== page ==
In 2019, 74% of enterprises have faced cyber incidents that resulted in either disruption to business continuity, financial loss, reputational damage, fines for GDPR violations, or various other complications.
While certain sectors including energy, finance, and healthcare responded to the rising threat by increasing investment in cyber-security, recent surveys and government data show that food and beverage producers have lagged. For example in the UK’s food industry (together with the hospitality sector) is placed at the bottom of the chart compared to other industries in terms of cyber-security investment.
As we enter the second half of 2020, many companies in the food industry are operating at full production to meet increased demand due to the pandemic. These same manufacturers remain under-prepared in their cyber resilience and readiness, leaving them at increased risk of becoming a target for cyber-attack. This is due to several factors, some of which are unique to the sector.
The food industry’s cyber risk factors
1. Insecure and outdated Industrial Control Systems (ICSs)
While the industry has seen major advances in digital technology to revolutionize food processing, they were not accompanied by security improvements. In fact, many food manufacturers still use legacy ICSs that are not configured to handle modern cyber threats. Even new ICSs are missing long-term cyber-security protections and are unprotected from external access through third-party channels. Moreover, while most ICSs are inherently insecure, in the food industry, ICSs also have specific vulnerabilities such as rigid controls that rely heavily on physical security.
2. Industry 4.0 and IT/OT Convergence
Being insecure-by-design, ICS is even more challenging to protect when introducing aggressive digital transformation initiatives which are becoming more and more common. These efforts improve efficiency, but also introduce an expanded attack surface by enabling greater connectivity to the manufacturing network, which exposes it to both commodity malware from the IT network (insecure HMI interfaces) and targeted attacks.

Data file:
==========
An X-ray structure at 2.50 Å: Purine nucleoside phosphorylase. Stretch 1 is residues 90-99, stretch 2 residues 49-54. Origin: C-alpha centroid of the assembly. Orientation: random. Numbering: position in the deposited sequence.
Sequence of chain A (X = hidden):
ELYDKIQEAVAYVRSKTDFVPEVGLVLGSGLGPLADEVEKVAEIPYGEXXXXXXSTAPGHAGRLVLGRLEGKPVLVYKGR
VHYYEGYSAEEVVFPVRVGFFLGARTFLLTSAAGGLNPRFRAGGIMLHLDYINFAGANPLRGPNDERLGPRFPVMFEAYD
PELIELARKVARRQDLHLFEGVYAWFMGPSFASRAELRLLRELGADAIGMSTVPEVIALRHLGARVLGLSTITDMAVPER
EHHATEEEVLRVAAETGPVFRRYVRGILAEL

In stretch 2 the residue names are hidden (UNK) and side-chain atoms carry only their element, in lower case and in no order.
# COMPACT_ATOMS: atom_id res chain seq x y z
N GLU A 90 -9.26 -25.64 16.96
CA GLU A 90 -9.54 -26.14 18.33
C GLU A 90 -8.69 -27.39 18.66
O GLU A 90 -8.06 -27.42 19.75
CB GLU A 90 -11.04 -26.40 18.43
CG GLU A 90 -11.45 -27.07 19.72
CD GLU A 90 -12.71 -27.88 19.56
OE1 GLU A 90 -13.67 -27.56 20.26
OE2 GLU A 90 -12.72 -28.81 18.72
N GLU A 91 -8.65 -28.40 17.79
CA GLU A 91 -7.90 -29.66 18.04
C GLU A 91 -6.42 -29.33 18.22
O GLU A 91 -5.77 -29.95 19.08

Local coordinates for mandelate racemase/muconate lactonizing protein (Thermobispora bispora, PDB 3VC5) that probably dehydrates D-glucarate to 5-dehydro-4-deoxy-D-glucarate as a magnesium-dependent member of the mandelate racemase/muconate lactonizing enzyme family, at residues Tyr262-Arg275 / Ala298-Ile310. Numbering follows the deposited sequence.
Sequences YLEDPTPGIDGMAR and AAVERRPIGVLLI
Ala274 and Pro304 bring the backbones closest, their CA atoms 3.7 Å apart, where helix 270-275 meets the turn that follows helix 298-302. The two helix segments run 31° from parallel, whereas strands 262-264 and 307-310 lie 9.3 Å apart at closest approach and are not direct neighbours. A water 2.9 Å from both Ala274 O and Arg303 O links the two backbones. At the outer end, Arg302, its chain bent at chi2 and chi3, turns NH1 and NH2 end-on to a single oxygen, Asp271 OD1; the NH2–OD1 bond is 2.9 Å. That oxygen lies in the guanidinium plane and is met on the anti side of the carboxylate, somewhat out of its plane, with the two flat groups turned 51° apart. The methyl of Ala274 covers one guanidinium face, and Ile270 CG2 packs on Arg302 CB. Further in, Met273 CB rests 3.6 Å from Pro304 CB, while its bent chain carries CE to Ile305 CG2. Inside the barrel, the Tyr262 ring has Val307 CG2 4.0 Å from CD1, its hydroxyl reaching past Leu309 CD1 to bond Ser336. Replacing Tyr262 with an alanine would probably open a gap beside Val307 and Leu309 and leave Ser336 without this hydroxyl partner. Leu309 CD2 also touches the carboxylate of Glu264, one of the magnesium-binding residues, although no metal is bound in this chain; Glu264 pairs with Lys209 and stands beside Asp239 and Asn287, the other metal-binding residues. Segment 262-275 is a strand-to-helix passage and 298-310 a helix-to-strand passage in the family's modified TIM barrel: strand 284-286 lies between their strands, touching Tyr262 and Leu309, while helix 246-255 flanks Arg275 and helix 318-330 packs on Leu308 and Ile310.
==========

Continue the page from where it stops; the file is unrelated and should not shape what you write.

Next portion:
3. Cyber-Security Skill Gap
Those responsible for operating and maintaining ICSs in the food manufacturing industry, the operations technology (OT) personnel, are often experts trained in food safety and production, not in cybersecurity. Even though ICS cybersecurity standards are well-documented, their complexity and volume overwhelm most food industry personnel. Research has also found that leaders in food processing and manufacturing are typically unaware of the extent of the cyber risk present in their industrial systems and OT/IT networks.
4. Lack of Security Maturity Compared to Other Sectors
While other sectors focus on hardening security, in the wake of widely publicized cyber-attacks against them, criminals and threat actors move to still-vulnerable, lower-hanging fruit, making cyber immaturity a risk in its own right.
5. Covid-19 and the Emerging Cyber Threat
The pandemic has forced businesses to operate remotely, expanding their attack surfaces and opening new doors for hackers to exploit vulnerabilities. On top of that, food producers have had to innovate to keep pace with increased demand, with some introducing technological shifts that further increase the attack surface.
Potential cyber-attack consequences
The consequences of a successful attack on a food manufacturer could dwarf those in other sectors since disruptions to this industry can not only interrupt business continuity and bankrupt the company but also create contaminated food products that directly harm consumers. Food producers who underestimate the level of risk and the damage that could be caused by a potential breach might face:
- Production lines interruptions and shutdowns which could cripple the business
- Degradation of food products, making them unsafe for sale and consumption
- Financial loss as a result of ransomware pay-outs and loss of productivity
- IP breach of food recipes and production processes
- Physical harm to personnel and equipment
- GDPR violations resulting in fines
- Reputational damage
Steps for improving security
In a new era in which cyber-attacks are more frequent and complex than ever, food producers must make cyber-security a top priority. Leaving digital communication platforms and production environments exposed to potentially devastating cyber-attacks is no longer an option. In the interest of both companies and consumers, food companies must acknowledge the increased risk and take immediate steps, including:
- Conduct comprehensive, end-to-end cyber risk assessments that include inventorying both ICS and IT systems continuously, to keep up with a rapidly changing attack landscape
- Tailoring such security assessments to food producers’ unique cyber risk environment by focusing on business-critical assets (i.e. production and IT/OT sensitive interfaces)
- Prioritizing remediation efforts based on a clear remediation plan that takes into consideration the likelihood of exploitation of the vulnerabilities and security gaps found in the assessment
- Fostering best practice communication routines between OT and IT security staff, integrating both processes and technology into internal communication protocols between teams
- Adopting and extending food safety and food defense culture and protocols to cybersecurity, acknowledging the risk posed to food safety by cyber attacks
- Increase security vigilance and raise awareness to the cyber risk inherent to industrial sectors in general and to food producers in particular during the pandemic, and beyond